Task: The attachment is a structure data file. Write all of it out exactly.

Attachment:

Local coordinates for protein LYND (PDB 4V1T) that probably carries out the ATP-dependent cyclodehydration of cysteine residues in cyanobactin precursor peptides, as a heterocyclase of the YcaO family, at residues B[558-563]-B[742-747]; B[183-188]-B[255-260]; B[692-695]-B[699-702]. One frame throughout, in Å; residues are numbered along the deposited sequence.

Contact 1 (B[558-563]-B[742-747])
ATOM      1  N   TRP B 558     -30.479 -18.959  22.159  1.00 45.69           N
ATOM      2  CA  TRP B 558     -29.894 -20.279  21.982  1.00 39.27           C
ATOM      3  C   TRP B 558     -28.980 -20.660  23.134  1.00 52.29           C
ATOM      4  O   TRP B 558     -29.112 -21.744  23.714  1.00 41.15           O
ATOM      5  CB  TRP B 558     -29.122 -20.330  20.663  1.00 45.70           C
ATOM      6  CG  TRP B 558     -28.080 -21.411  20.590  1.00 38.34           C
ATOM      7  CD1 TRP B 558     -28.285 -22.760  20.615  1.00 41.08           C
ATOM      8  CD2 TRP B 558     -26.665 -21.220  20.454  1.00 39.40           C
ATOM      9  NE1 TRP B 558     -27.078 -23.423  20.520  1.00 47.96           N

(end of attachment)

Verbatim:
Local coordinates for protein LYND (PDB 4V1T) that probably carries out the ATP-dependent cyclodehydration of cysteine residues in cyanobactin precursor peptides, as a heterocyclase of the YcaO family, at residues B[558-563]-B[742-747]; B[183-188]-B[255-260]; B[692-695]-B[699-702]. One frame throughout, in Å; residues are numbered along the deposited sequence.

Contact 1 (B[558-563]-B[742-747])
ATOM      1  N   TRP B 558     -30.479 -18.959  22.159  1.00 45.69           N
ATOM      2  CA  TRP B 558     -29.894 -20.279  21.982  1.00 39.27           C
ATOM      3  C   TRP B 558     -28.980 -20.660  23.134  1.00 52.29           C
ATOM      4  O   TRP B 558     -29.112 -21.744  23.714  1.00 41.15           O
ATOM      5  CB  TRP B 558     -29.122 -20.330  20.663  1.00 45.70           C
ATOM      6  CG  TRP B 558     -28.080 -21.411  20.590  1.00 38.34           C
ATOM      7  CD1 TRP B 558     -28.285 -22.760  20.615  1.00 41.08           C
ATOM      8  CD2 TRP B 558     -26.665 -21.220  20.454  1.00 39.40           C
ATOM      9  NE1 TRP B 558     -27.078 -23.423  20.520  1.00 47.96           N